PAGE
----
The perception of depth is of no use if you work in 2D. Just look at the object with one eye and draw the line with both eyes to get the pencil at the point you want it to be

    EDIT: Dali made some interesting stereo paintings wich only can percieved by using both eyes. Both paintings are slightly different - representing the view of each eye. You can not put two paintings in one - except in your brain.

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    When i want to get a feel for general shape and contours and i feel the details are impeding me, i squint for a little while. I find that helps alot .

    - When you cannot win a large victory, learn to settle for a small one.
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    Just to add a little tip: while drawing, you can use your pencil as a 'measuring tool' by holding it up to the subject you're drawing, and using your thumb to 'measure' it, and then use that to draw a more proportionally correct picture. It helps a lot if you struggle with getting proportions of several items correct in the same drawing, I find. (Although saying that, I did it in my art class today while drawing a still life, and got laughed at by the girl next to me who said it was the "strangest thing she has ever seen". I don't see why it was so strange though!)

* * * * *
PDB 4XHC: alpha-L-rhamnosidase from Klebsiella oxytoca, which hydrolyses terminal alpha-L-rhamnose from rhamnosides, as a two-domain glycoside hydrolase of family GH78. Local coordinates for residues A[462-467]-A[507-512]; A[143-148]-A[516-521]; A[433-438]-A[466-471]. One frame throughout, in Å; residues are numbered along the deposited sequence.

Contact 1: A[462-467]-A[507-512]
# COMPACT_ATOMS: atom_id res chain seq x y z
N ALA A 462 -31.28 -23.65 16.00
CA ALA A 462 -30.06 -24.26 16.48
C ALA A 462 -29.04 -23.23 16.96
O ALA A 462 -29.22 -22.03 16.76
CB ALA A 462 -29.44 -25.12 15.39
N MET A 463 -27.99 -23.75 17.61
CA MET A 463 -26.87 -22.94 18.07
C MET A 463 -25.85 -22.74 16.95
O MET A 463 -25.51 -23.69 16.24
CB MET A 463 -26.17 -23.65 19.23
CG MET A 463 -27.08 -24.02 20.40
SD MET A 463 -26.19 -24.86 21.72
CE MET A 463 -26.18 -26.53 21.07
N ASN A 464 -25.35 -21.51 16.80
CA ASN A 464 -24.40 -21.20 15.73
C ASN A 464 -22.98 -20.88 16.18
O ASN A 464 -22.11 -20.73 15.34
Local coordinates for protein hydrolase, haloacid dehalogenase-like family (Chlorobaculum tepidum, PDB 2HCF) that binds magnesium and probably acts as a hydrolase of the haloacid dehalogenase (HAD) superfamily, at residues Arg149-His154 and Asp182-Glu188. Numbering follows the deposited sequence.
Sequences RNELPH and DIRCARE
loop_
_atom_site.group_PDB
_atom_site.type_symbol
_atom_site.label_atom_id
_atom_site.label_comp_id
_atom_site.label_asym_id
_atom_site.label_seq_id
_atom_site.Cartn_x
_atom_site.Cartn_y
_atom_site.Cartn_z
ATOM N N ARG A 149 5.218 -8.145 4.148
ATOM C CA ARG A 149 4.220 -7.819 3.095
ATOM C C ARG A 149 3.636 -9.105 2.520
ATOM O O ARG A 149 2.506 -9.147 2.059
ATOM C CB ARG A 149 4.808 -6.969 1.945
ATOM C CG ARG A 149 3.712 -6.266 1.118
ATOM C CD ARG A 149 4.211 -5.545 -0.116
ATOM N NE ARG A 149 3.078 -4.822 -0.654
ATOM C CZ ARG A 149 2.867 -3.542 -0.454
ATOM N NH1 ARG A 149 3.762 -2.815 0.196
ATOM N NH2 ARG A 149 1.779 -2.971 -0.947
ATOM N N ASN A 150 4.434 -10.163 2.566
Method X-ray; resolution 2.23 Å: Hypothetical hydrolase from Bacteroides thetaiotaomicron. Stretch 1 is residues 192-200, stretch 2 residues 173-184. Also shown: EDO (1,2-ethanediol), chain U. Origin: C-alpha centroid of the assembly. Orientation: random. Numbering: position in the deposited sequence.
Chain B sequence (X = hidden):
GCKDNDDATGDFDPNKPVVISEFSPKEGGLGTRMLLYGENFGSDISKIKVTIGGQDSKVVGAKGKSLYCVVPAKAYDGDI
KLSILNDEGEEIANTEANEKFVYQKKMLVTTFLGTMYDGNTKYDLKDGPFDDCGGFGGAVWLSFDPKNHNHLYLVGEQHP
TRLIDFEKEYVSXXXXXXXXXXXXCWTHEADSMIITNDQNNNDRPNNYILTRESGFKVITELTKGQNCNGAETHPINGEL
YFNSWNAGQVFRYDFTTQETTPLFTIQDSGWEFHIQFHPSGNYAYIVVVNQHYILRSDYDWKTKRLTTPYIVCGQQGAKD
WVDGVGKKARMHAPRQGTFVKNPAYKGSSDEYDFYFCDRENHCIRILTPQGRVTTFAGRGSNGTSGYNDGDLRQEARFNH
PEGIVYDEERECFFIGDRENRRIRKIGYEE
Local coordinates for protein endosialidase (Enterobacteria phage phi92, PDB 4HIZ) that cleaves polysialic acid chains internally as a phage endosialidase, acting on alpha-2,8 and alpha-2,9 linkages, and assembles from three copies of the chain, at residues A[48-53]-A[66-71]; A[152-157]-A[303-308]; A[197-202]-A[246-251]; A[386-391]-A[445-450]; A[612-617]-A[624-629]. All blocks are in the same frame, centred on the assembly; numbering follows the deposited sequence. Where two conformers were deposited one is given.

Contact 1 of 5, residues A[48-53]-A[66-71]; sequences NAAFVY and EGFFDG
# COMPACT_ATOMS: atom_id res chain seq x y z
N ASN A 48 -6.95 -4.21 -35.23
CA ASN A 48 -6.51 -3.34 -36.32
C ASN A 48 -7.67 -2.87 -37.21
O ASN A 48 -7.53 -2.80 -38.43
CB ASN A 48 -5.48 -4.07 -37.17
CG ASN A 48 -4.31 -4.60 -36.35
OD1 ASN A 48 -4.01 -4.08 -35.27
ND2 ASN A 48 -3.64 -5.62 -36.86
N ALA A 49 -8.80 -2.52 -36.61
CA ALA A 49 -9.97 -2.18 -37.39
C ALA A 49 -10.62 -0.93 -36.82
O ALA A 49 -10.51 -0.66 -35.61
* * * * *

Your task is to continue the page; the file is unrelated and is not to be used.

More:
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    The perception of depth is of no use if you work in 2D.
    No, no, no, no, no, no.

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    Ok, so I think you do have some points on it but just had no time for making it clear in this thread, instead of only saying "no" for six times?

    If you close your left eye and draw what you see, you will end up with a vision of what the eye has seen - assumed you are able to draw accurately.

    If you close your right eye and draw what you see you will end up with a vision of what this particular eye has seen.